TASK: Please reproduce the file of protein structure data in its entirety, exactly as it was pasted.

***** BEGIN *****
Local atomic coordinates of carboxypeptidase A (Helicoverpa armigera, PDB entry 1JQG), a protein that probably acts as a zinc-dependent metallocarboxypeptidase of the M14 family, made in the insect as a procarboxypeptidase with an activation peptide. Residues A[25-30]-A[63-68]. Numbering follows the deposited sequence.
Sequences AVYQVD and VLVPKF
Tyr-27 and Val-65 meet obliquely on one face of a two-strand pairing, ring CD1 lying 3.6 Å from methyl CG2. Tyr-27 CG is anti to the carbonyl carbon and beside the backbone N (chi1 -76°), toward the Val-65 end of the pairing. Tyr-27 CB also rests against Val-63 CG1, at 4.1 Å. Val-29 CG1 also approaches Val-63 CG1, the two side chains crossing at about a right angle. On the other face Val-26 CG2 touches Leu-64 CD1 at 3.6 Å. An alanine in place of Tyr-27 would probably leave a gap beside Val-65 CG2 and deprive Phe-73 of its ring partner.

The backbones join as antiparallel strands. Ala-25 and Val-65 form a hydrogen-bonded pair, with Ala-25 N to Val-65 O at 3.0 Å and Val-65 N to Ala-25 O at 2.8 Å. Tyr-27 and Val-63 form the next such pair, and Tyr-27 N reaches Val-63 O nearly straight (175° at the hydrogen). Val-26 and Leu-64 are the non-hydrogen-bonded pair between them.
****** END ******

Local atomic coordinates of carboxypeptidase A (Helicoverpa armigera, PDB entry 1JQG), a protein that probably acts as a zinc-dependent metallocarboxypeptidase of the M14 family, made in the insect as a procarboxypeptidase with an activation peptide. Residues A[25-30]-A[63-68]. Numbering follows the deposited sequence.
Sequences AVYQVD and VLVPKF
Tyr-27 and Val-65 meet obliquely on one face of a two-strand pairing, ring CD1 lying 3.6 Å from methyl CG2. Tyr-27 CG is anti to the carbonyl carbon and beside the backbone N (chi1 -76°), toward the Val-65 end of the pairing. Tyr-27 CB also rests against Val-63 CG1, at 4.1 Å. Val-29 CG1 also approaches Val-63 CG1, the two side chains crossing at about a right angle. On the other face Val-26 CG2 touches Leu-64 CD1 at 3.6 Å. An alanine in place of Tyr-27 would probably leave a gap beside Val-65 CG2 and deprive Phe-73 of its ring partner.

The backbones join as antiparallel strands. Ala-25 and Val-65 form a hydrogen-bonded pair, with Ala-25 N to Val-65 O at 3.0 Å and Val-65 N to Ala-25 O at 2.8 Å. Tyr-27 and Val-63 form the next such pair, and Tyr-27 N reaches Val-63 O nearly straight (175° at the hydrogen). Val-26 and Leu-64 are the non-hydrogen-bonded pair between them.